The methodology of an appraisal report
Comps are based on sold properties in the surrounding area that are the most similar overall to the home being appraised. Here are some factors appraiser’s consider in looking at Comps when trying to create an appraisal report:
Proximity: When looking for a comp in the surrounding area of the property being appraised the rule of thumb is the closer, the better. Distance from the subject property is important. Obviously, this is more of a challenge in rural areas, but the appraiser will work with what is available. In the majority of cases, an appraiser will be able to find suitable comps within a few miles.
Quality and Condition: A strong roof, a finished basement, a solid foundation … these are valued in a home. Finding a comp with similar conditions in these areas will help indicate a quality comp.
Architecture style: A Bungalow best compares with other bungalows. A colonial best compares with other colonials, and so on it goes. It’s easiest to compare the values of homes that are the same style, because they often share overall features. It also allows an appraiser to dive into more detail in the comp, because it’s easier to compare features. This will also create a better reflection of the market.
Land and Home Size: Along with proximity and architecture style, the amount of land is considered as well as the overall size of the home.
Age: The age of a structure will aid in the comp selection process. Homes built in nearly the same time-frame tend to have very similar features, code issues and maintenance needs.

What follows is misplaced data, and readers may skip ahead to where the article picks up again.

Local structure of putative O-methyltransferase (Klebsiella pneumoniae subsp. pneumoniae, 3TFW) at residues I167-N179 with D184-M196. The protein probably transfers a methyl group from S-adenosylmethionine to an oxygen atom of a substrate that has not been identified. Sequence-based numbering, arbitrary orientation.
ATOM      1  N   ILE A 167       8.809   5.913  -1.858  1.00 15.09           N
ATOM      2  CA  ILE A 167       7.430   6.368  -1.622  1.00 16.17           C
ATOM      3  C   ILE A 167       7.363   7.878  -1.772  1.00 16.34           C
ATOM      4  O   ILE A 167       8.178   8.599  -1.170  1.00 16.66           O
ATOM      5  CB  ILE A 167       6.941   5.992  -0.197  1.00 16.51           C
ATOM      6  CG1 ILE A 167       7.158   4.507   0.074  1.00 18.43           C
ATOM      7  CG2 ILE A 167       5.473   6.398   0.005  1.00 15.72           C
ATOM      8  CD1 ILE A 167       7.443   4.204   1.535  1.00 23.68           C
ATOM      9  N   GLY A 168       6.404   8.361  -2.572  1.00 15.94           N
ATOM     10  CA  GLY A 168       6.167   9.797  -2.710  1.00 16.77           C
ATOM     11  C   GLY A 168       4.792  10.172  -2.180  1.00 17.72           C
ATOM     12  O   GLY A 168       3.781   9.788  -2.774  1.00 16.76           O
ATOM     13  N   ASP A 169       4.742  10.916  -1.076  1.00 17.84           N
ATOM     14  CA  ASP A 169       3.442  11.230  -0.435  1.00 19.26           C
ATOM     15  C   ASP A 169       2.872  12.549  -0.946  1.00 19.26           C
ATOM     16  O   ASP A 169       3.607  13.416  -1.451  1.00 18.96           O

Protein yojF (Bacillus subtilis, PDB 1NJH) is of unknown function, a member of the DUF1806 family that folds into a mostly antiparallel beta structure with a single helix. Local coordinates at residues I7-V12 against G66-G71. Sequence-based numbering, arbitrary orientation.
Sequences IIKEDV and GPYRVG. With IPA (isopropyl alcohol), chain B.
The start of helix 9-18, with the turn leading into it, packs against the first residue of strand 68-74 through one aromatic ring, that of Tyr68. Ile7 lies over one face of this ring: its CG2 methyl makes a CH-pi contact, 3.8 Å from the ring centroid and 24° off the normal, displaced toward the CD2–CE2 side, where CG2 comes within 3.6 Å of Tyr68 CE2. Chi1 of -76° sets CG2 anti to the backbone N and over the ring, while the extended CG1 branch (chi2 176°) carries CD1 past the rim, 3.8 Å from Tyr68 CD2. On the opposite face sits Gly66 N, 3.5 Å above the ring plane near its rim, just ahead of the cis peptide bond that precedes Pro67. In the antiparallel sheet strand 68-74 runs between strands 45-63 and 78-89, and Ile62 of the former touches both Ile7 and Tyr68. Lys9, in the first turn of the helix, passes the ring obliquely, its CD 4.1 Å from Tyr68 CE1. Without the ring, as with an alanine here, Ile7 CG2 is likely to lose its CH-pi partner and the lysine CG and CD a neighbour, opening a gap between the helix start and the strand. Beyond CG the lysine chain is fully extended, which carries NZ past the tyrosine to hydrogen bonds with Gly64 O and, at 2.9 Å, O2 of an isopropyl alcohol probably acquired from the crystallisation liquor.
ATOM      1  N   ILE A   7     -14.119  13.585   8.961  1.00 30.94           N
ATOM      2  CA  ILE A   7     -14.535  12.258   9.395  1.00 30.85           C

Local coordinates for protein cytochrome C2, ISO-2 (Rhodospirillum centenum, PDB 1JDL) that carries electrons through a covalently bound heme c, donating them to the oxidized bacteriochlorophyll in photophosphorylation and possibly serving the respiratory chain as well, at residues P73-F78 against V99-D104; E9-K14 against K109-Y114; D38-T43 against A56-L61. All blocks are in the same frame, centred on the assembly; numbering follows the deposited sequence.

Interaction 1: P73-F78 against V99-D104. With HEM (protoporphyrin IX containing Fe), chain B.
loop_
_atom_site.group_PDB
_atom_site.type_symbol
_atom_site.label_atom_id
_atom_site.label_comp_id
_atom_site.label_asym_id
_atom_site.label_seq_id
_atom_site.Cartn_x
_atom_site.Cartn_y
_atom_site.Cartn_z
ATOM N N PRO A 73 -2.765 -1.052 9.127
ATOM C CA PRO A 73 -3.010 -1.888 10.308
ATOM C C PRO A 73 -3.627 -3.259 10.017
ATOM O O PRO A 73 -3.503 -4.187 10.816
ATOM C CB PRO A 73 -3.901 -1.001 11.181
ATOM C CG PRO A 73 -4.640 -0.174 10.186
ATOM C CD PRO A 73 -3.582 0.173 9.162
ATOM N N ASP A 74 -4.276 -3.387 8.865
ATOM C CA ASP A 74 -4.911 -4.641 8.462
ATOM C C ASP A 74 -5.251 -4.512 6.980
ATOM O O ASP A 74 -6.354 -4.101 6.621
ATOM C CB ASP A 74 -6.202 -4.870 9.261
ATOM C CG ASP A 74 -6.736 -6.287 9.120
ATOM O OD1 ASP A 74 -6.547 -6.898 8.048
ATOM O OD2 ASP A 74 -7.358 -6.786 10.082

Additional Features: The homes amenities are also considered and are matched to the final comps. Some examples are. Patios/Decks, Fireplaces, In ground Pools, finished basements and the list goes on.
Are homes currently up for sale used as comps?
New property listings are not considered to be comparable properties, because they are not final and closed transactions. Property listings are analyzed closely for market trends however, the final decision is based on homes that actually sold.
When the transaction of a property did not take place in an open market, that property can also be halted from becoming a comp contender. Another rule of thumb: Only comps that were transacted in an open market can be considered. There may not be enough information about the sale to develop market trends and a sale performed outside the open market can be manipulated and may not reflect a true market price. For instance, family members could sell a home within the family, choosing an agreed upon value that may not be the true market value.
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